Beyond The Buzz

We are cups, constantly and quietly being filled. The trick is, knowing how to tip ourselves over and let the beautiful stuff out.

– Ray Bradbury

Bigger: Is it always better?

Published April 20th, 2011 in Marketing, Our Blog | Comments Off on Bigger: Is it always better?

As part of our continuing series on burned out clients, (previously we’ve discussed social media marketing and reputations) today we’d like to talk about bigger and better. In most things, bigger is better and usually when you pay a lot more, you’re going to get better quality.

This isn’t always the case in marketing though. Not too long ago I was working on a film project as a producer. Producers do a variety of things on film projects, one of those being to figure out if money is being spent effectively. As we began looking at website design and marketing, one of my partners knew the perfect company to get us exactly what we needed for the project. I wanted to at least get competing offers from my own partner, JV Media Design even though everyone seemed already sold on our partner’s decision.

When the proposals came in, we were all surprised at the difference between the two. The other company’s proposal was five times that of JV Media’s. Being the only person in the group who understood marketing speak, I looked over the proposals very carefully to see what each company was offering. Imagine my surprise when I discovered that JV Media was offering almost double the work for less price. Obviously, this made the decision easy…right?

 Not necessarily. The other partner insisted that because JV Media’s numbers came in so low, there was no possible way that the work could be of a high caliber. The quality must be lower because they were charging a lesser price.

 This surprised me. I understand bigger is better and I get that usually when you pay a larger amount, the item you purchase is going to be of a higher quality, but this isn’t always the case when considering service based companies.

The other company was based in a huge metro area. They were offering us a rate commensurate with their location. But a website is universal. The same website will be seen in Kentucky, Oklahoma, LA and NY. So that doesn’t matter. 

What does matter is the marketing company’s operating expenses. A company based out of New York City has a massive overhead when compared to a company based out of a small office in Oregon. The quality of the work could be exactly the same or even better from the smaller office. The larger company needs to cover their massive operating expenses and they share that cost with you.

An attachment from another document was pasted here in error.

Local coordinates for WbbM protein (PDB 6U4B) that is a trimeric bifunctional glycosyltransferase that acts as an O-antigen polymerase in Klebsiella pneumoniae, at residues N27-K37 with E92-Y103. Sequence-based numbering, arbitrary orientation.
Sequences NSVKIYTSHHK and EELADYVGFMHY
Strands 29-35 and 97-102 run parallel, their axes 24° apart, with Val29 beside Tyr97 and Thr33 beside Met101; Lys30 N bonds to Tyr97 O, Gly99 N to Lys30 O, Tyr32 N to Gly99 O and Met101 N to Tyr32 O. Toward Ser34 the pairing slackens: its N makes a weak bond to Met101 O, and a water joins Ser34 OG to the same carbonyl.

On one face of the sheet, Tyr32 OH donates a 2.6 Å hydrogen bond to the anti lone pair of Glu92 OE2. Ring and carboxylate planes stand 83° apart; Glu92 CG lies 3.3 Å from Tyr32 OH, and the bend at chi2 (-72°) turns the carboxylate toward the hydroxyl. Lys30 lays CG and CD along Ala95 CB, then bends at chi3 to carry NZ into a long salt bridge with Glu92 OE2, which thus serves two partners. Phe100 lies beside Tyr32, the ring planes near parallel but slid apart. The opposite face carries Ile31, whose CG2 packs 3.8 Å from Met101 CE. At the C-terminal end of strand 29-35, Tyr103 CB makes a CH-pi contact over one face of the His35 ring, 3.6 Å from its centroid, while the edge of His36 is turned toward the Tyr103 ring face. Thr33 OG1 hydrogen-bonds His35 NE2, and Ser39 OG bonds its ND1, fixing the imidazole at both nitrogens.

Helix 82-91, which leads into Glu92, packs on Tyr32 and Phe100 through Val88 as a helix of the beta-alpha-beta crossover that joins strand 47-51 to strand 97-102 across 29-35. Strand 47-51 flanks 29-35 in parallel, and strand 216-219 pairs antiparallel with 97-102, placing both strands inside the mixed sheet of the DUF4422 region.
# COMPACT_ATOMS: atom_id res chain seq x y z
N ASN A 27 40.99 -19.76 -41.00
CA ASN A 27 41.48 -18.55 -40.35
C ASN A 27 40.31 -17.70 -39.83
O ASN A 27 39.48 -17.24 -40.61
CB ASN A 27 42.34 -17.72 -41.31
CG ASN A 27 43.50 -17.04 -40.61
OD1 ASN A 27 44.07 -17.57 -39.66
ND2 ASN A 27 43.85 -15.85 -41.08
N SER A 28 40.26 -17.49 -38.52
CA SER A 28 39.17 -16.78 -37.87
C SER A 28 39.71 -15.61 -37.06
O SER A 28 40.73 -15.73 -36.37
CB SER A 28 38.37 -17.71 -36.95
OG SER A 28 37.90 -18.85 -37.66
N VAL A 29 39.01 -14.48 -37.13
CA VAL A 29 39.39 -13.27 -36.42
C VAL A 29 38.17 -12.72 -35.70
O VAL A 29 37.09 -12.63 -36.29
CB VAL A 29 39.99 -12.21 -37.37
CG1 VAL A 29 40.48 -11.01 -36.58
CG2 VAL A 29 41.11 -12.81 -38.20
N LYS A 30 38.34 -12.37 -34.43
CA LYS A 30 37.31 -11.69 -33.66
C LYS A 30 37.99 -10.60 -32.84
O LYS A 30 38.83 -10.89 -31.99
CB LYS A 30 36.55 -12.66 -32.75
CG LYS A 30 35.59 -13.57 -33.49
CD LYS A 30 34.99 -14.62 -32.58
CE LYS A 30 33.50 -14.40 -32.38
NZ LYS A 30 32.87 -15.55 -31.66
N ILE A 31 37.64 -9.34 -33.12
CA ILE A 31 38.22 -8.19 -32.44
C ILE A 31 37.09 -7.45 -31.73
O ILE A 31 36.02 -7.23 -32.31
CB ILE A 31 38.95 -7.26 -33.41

When considering a web design company, here are a few things to keep in mind. 

  • Get competing proposals from a variety of locations. Web design does not necessarily have to be completed by someone in your local area. The internet has provided numerous ways for instant communication. (Skype, email, teleconference and document sharing to mention a few.) With these at your disposal, there isn’t always a need for a face to face meeting.
  • Look at what they’re offering. Is it just a template that they’ll plug your design into or are they going to create completely new website designs for you? Will there be ongoing support after the website goes live? What sort of updating do they offer?
  • See what they’ve done for previous clients. Do you like their work? And even if you do, will their work match your company’s business?
  • Get references from previous clients. Find out what they were like to work with. Even if their design is fantastic, their customer service may not be.

When it comes to marketing, PR or web design, be a wise shopper. If you wouldn’t go into a store and automatically go to the most expensive rack of clothing first, then don’t do the same with your web designer. Check the quality and be sure that it matches your price and budget.

Lori Twichell is the owner of Beyond the Buzz Marketing. She is also the Marketing Director for Christian Work at Home Moms and JV Media Design. In her spare time, Lori is co-owner of Radiant Lit and a professional book reviewer for Fiction Addict. Lori and her husband live in San Antonio, Texas with their three kids and two dogs.

Good Reputation or Name Dropping?

Published April 13th, 2011 in Marketing, Our Blog | Comments Off on Good Reputation or Name Dropping?

The next step in our series on burned out clients involves company reputation. Not your company’s reputation. The marketing people you’ve hired.  (Our previous blog entry in this series covered social media marketing. Check it out here.)

A lot of companies bring in new clients based on their previous client list but this can be misleading. Just because someone has worked with a big name client doesn’t mean that they’re a more effective or better marketing company.

Recently a potential new client came to me and asked me to evaluate their marketing message. This included looking over their website, social media and pitch packages.  In looking at what they have ‘out there’ I came to a really fast conclusion. Their message lacked cohesion. The website was clean and simple, but not effective for providing the correct information. Social media didn’t ‘match’ the website and if someone were looking this company up, they could end up in several different places online, each with their own distinct message. Unfortunately, none of those messages was the one that the client wanted to convey.

When I spoke on the phone with the owner of this company, she agreed wholeheartedly with everything that I had to say.  There was an immediate connection and within minutes, we’d come up with some feasible goals both long and short term for the company. She then asked me to submit a proposal for those goals to her. The following day I did and I got an immediate reversal of interest.